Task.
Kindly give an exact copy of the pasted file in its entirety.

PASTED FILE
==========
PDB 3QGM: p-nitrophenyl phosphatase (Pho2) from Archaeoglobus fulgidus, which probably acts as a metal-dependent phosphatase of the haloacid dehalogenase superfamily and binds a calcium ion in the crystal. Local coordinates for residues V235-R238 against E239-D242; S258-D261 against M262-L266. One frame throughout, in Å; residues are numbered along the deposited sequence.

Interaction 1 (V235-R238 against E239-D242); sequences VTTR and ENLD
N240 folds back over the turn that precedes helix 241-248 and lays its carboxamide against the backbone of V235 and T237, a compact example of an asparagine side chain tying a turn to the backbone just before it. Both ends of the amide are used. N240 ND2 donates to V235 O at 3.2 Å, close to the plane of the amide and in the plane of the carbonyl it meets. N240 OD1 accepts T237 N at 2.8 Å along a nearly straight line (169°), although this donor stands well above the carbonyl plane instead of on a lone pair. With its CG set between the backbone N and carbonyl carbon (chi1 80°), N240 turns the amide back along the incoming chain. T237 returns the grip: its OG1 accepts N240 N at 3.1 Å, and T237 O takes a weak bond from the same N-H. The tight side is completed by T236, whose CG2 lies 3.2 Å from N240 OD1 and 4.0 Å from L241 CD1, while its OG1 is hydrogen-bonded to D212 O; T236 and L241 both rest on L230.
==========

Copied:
PDB 3QGM: p-nitrophenyl phosphatase (Pho2) from Archaeoglobus fulgidus, which probably acts as a metal-dependent phosphatase of the haloacid dehalogenase superfamily and binds a calcium ion in the crystal. Local coordinates for residues V235-R238 against E239-D242; S258-D261 against M262-L266. One frame throughout, in Å; residues are numbered along the deposited sequence.

Interaction 1 (V235-R238 against E239-D242); sequences VTTR and ENLD
N240 folds back over the turn that precedes helix 241-248 and lays its carboxamide against the backbone of V235 and T237, a compact example of an asparagine side chain tying a turn to the backbone just before it. Both ends of the amide are used. N240 ND2 donates to V235 O at 3.2 Å, close to the plane of the amide and in the plane of the carbonyl it meets. N240 OD1 accepts T237 N at 2.8 Å along a nearly straight line (169°), although this donor stands well above the carbonyl plane instead of on a lone pair. With its CG set between the backbone N and carbonyl carbon (chi1 80°), N240 turns the amide back along the incoming chain. T237 returns the grip: its OG1 accepts N240 N at 3.1 Å, and T237 O takes a weak bond from the same N-H. The tight side is completed by T236, whose CG2 lies 3.2 Å from N240 OD1 and 4.0 Å from L241 CD1, while its OG1 is hydrogen-bonded to D212 O; T236 and L241 both rest on L230.